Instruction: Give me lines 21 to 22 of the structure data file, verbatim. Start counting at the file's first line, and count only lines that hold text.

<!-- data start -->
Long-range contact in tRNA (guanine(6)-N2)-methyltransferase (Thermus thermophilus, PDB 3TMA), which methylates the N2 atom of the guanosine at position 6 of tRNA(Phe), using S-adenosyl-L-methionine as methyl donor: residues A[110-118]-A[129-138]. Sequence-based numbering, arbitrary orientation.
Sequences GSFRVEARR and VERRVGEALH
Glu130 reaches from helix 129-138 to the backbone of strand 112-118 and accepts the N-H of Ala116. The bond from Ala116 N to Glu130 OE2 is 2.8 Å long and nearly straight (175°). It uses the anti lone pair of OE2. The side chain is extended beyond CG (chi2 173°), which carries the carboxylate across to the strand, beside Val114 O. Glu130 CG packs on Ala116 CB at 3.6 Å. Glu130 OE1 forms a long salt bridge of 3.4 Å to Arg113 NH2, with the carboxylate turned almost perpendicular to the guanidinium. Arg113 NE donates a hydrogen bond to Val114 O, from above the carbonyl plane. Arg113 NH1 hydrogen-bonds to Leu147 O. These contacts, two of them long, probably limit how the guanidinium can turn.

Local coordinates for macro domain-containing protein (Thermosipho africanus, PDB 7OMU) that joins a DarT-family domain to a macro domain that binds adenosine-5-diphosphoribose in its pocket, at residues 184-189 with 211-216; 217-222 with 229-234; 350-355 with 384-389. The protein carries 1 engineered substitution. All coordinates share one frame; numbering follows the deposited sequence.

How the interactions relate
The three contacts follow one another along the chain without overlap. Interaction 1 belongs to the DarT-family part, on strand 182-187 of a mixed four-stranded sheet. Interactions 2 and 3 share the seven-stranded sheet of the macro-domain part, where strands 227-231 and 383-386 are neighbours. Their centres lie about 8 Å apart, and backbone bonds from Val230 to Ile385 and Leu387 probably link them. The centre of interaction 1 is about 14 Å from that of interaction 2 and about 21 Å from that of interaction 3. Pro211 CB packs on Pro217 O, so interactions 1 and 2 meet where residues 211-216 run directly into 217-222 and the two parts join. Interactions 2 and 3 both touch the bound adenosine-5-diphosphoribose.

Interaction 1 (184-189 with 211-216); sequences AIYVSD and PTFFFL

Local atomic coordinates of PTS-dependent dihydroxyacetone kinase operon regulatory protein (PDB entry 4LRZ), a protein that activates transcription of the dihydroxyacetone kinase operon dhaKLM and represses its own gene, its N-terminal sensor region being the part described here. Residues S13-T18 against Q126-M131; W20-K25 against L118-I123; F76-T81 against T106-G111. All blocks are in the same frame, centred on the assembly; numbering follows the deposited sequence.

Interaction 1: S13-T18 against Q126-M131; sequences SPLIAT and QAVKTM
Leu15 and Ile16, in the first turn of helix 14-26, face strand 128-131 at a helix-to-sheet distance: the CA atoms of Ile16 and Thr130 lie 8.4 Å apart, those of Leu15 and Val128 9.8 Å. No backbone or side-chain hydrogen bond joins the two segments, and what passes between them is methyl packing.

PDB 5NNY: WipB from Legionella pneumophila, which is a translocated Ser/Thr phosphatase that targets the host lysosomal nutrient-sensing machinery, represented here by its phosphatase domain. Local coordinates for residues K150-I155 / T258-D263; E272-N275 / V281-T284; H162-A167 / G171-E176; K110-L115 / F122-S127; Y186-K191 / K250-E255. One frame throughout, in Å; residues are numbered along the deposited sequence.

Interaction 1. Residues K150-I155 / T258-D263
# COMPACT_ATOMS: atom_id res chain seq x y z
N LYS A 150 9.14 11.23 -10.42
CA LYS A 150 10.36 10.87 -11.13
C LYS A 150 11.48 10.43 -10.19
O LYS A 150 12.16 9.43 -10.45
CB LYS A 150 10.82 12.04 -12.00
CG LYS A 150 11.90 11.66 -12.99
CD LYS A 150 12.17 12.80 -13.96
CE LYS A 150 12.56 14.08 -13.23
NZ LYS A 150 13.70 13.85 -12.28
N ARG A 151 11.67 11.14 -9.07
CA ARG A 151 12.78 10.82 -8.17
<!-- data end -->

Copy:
CE LYS A 150 12.56 14.08 -13.23
NZ LYS A 150 13.70 13.85 -12.28